“When I look into the future of the Nigerian politics, I see gloom; I see darkness and hopelessness. If you have noticed, we have made no progress in the last three years-and-half; we are rather degenerating.

The saddest part of it all is that our so-called leaders seem to pretend that they do not see the impending catastrophe,” Amah said.

Dogara’s defection penultimate Friday has made him an early bird this time around, ahead of the 2023 general election. Watchers of politics in the country did not just see his exit from the PDP as happenstance; they believe it is a script that is being written to achieve something.

The speed and manner of his presentation to President Muhammadu Buhari by Mai Mala Buni, Yobe State governor, shortly after his exit from the PDP spoke volume that something is in the offing.

Dogara listed his grievances in a letter of resignation which he addressed to the Chairman of Bogoro ‘C’ Ward of the PDP, in Bauchi State.

He accused Governor Bala Mohammed of abandoning the campaign promises he made to the people of Bauchi State. Among questions raised were Bauchi State governor’s inability to conduct local government election within six months as promised during the campaign in 2019, alleged mismanagement of funds by the governor and inflation of contracts.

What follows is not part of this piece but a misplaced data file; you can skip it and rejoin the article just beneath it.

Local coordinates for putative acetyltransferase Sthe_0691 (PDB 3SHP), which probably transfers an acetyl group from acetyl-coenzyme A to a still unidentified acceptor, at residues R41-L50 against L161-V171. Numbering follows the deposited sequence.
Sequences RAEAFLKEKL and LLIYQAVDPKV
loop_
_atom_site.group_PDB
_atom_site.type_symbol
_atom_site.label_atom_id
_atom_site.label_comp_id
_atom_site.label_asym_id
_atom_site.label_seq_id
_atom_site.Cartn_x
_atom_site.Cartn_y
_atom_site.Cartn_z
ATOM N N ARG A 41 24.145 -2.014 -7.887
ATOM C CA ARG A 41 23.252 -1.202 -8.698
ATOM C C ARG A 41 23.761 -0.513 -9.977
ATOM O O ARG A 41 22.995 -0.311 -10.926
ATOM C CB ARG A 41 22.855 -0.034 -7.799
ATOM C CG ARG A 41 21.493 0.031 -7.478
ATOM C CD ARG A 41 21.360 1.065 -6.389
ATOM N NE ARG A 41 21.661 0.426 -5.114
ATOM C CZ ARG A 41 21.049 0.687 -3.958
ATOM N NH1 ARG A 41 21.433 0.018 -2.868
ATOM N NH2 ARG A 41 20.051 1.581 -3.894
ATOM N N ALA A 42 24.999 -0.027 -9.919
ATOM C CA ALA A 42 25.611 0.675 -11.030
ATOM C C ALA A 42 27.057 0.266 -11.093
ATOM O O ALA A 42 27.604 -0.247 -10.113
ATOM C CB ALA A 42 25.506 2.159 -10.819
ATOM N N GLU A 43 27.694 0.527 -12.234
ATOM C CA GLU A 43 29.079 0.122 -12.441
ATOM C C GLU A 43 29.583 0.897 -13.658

He argued that if he abdicates his responsibility of telling truth to power in Bauchi State, having done same under the administrations of former Governors Isa Yuguda and Muhammed Abubakar, he would be the most irresponsible and unprincipled politician in Bauchi State.

He said that he could not effectively raise his questions about the poor governance in the state and still be regarded as a loyal member of the party, hence his decision to leave.

Denying Dogara’s allegations, Governor Mohammed accused the former speaker of contract inflation in the project he was executing in his constituency.

The governor gave the explanation when his supporters from the Dass, Tafawa Balewa and Bogoro Local Government Areas, where Dogara represents, paid him solidarity visit at the Government House, Bauchi, last Tuesday.

He said: “Those lies he said about me; he said that we don’t give allocations to the LGAs, but have the LGAs been like this before? Have you not been seeing what we are doing there?

“Was it not Dogara that brought the road project from his pocket from Bogoro-Dull-Burga at N17 billion and it has not been completed and it is just 45 kilometres.”

Governor Mohammed further said: “He is just talking because if you see a dog running, it is either it is running to get something or something is chasing it. We pity him because he has become an epidemic in politics, but we, in our capacity as brothers, especially we the elders, he has become a disgrace. We only depend on God, you (Dogara) are nobody, imagine now that God made me your governor, should I now disrespect you?”

But beyond the allegations and counter-allegations, observers say that 2023 must be at the centre of Dogara’s reason to exit the PDP.